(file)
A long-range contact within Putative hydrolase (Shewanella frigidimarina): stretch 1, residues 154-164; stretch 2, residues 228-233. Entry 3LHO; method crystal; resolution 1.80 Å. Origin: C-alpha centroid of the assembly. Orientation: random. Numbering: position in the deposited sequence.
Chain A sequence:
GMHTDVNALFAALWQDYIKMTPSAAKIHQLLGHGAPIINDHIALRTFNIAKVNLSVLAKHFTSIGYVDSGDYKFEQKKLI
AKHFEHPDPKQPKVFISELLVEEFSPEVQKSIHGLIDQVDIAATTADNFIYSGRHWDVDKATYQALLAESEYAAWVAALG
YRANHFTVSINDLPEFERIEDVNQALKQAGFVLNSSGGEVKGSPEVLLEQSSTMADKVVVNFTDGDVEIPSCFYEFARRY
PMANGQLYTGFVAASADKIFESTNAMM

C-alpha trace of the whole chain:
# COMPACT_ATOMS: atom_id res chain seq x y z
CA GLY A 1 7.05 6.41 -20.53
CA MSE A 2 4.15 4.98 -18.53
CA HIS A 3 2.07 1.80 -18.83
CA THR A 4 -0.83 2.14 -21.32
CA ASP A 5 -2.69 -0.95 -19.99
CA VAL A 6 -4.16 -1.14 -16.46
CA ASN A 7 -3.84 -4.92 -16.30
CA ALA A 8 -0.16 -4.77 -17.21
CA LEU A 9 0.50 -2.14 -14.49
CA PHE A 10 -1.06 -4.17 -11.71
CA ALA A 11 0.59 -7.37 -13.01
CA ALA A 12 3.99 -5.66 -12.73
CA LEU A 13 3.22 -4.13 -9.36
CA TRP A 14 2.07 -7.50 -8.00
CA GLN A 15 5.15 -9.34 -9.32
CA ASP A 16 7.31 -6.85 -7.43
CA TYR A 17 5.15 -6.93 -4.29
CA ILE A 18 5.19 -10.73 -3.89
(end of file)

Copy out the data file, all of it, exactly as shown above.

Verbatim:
A long-range contact within Putative hydrolase (Shewanella frigidimarina): stretch 1, residues 154-164; stretch 2, residues 228-233. Entry 3LHO; method crystal; resolution 1.80 Å. Origin: C-alpha centroid of the assembly. Orientation: random. Numbering: position in the deposited sequence.
Chain A sequence:
GMHTDVNALFAALWQDYIKMTPSAAKIHQLLGHGAPIINDHIALRTFNIAKVNLSVLAKHFTSIGYVDSGDYKFEQKKLI
AKHFEHPDPKQPKVFISELLVEEFSPEVQKSIHGLIDQVDIAATTADNFIYSGRHWDVDKATYQALLAESEYAAWVAALG
YRANHFTVSINDLPEFERIEDVNQALKQAGFVLNSSGGEVKGSPEVLLEQSSTMADKVVVNFTDGDVEIPSCFYEFARRY
PMANGQLYTGFVAASADKIFESTNAMM

C-alpha trace of the whole chain:
# COMPACT_ATOMS: atom_id res chain seq x y z
CA GLY A 1 7.05 6.41 -20.53
CA MSE A 2 4.15 4.98 -18.53
CA HIS A 3 2.07 1.80 -18.83
CA THR A 4 -0.83 2.14 -21.32
CA ASP A 5 -2.69 -0.95 -19.99
CA VAL A 6 -4.16 -1.14 -16.46
CA ASN A 7 -3.84 -4.92 -16.30
CA ALA A 8 -0.16 -4.77 -17.21
CA LEU A 9 0.50 -2.14 -14.49
CA PHE A 10 -1.06 -4.17 -11.71
CA ALA A 11 0.59 -7.37 -13.01
CA ALA A 12 3.99 -5.66 -12.73
CA LEU A 13 3.22 -4.13 -9.36
CA TRP A 14 2.07 -7.50 -8.00
CA GLN A 15 5.15 -9.34 -9.32
CA ASP A 16 7.31 -6.85 -7.43
CA TYR A 17 5.15 -6.93 -4.29
CA ILE A 18 5.19 -10.73 -3.89